The life and legacy of Steve Jobs is a very popular topic right now, especially given the recent release of his biography. The Huffington Post had leaked bits and pieces of the book prior to its general availability, and one that got a decent amount of play was the interview in which Steve Jobs rips into Google and the release of the Android operating system. Jobs claimed Google performed a "wholesale ripoff" of the iPhone, and even if it cost him the $40B Apple had in the bank, he'd work to right this wrong.
"I'm willing to go thermonuclear war on this," he told Isaacson of the patent lawsuit Apple filed against cell phone manufacturer HTC. [...] The author recalls that Jobs, who was known for his fierce temper, "became angrier than I had ever seen him" during a conversation about Apple's patent lawsuit, which by extension also accused Android of patent infringement.
"Our lawsuit is saying, 'Google you f***ing ripped off the iPhone, wholesale ripped us off,'" Jobs said, according to Isaacson. "I will spend my last dying breath if I need to, and I will spend every penny of Apple's $40 billion in the bank, to right this wrong. I'm going to destroy Android, because it's a stolen product."
Reading that reminded me of the Discovery Channel documentary "iGenius: How Steve Jobs Changed the World". In it Steve talks about how he got inspiration for Apple products from other sources -- how the Xerox PARC interface was used in the creation of the Macintosh, how a Cuisinart food processor inspired the computer cases of Macs, etc... That's not to say that Jobs just copied those things, but he copied those things and made them better.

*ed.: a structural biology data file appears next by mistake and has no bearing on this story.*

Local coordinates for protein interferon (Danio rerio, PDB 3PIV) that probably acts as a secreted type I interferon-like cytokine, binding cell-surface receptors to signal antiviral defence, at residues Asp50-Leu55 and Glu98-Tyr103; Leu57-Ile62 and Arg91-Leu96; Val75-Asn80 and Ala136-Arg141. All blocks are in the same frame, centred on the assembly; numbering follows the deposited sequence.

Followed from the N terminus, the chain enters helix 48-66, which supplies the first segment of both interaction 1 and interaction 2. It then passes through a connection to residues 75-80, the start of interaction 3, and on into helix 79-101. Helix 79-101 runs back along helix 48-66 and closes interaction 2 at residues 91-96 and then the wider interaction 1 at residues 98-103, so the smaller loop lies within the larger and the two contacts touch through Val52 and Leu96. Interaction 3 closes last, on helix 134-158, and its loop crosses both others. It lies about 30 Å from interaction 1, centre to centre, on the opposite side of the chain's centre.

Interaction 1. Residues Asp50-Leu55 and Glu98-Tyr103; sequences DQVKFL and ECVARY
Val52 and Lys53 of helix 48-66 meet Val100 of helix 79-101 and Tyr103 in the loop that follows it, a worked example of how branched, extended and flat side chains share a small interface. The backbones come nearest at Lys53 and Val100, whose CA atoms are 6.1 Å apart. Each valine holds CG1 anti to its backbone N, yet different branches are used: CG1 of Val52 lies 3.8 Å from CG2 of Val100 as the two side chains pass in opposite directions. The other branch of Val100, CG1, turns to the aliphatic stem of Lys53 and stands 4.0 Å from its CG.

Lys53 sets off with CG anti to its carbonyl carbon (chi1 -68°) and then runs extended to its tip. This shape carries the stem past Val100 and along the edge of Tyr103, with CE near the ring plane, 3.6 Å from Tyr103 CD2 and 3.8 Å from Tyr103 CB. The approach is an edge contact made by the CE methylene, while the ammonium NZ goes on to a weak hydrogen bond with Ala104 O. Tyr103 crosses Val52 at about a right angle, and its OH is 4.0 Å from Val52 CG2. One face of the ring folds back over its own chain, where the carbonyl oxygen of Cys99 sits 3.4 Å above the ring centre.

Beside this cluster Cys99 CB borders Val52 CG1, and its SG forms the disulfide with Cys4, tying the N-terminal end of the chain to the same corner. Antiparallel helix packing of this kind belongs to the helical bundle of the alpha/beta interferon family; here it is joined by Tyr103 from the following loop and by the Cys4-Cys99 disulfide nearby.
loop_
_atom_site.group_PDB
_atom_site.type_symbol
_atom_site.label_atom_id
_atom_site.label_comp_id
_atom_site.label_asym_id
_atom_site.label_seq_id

To say the iPhone was "stolen" while conveniently ignoring what Apple "stole" is extremely hypocritical. Jobs wasn't the first person to create a smartphone; he copied what those guys were doing and made it better. You could easily argue that Google is doing the exact same thing. While Android may owe the source of much of its functionality to Apple's iOS, Google also improved upon it in some very distinct ways, with Apple even admitting as much when it "stole" some of those features and promoted them as flagship improvements in iOS v5. In fact, the first two features listed on the iOS 5 page were features that already existed in Android and Blackberry OS, respectively.
Nothing today is constructed in a vacuum. We constantly see what others are doing and not doing and use those insights as opportunities to improve, and in response others build off of and improve upon what we have done. That's the nature of innovation, and that's a good thing.
If I have seen a little further it is by standing on the shoulders of giants.
~ Isaac Newton